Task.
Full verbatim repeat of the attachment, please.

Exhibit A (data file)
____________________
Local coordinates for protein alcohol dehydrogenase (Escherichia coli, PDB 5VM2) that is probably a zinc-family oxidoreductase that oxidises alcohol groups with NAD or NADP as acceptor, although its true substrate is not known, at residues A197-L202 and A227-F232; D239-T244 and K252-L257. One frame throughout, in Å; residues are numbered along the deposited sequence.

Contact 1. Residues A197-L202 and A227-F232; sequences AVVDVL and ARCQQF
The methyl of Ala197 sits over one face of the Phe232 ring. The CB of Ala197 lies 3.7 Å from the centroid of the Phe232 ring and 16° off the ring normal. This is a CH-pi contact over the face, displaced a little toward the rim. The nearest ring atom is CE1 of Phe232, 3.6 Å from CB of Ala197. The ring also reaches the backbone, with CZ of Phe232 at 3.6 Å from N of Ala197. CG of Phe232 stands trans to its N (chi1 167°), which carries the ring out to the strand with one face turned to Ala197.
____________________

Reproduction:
Local coordinates for protein alcohol dehydrogenase (Escherichia coli, PDB 5VM2) that is probably a zinc-family oxidoreductase that oxidises alcohol groups with NAD or NADP as acceptor, although its true substrate is not known, at residues A197-L202 and A227-F232; D239-T244 and K252-L257. One frame throughout, in Å; residues are numbered along the deposited sequence.

Contact 1. Residues A197-L202 and A227-F232; sequences AVVDVL and ARCQQF
The methyl of Ala197 sits over one face of the Phe232 ring. The CB of Ala197 lies 3.7 Å from the centroid of the Phe232 ring and 16° off the ring normal. This is a CH-pi contact over the face, displaced a little toward the rim. The nearest ring atom is CE1 of Phe232, 3.6 Å from CB of Ala197. The ring also reaches the backbone, with CZ of Phe232 at 3.6 Å from N of Ala197. CG of Phe232 stands trans to its N (chi1 167°), which carries the ring out to the strand with one face turned to Ala197.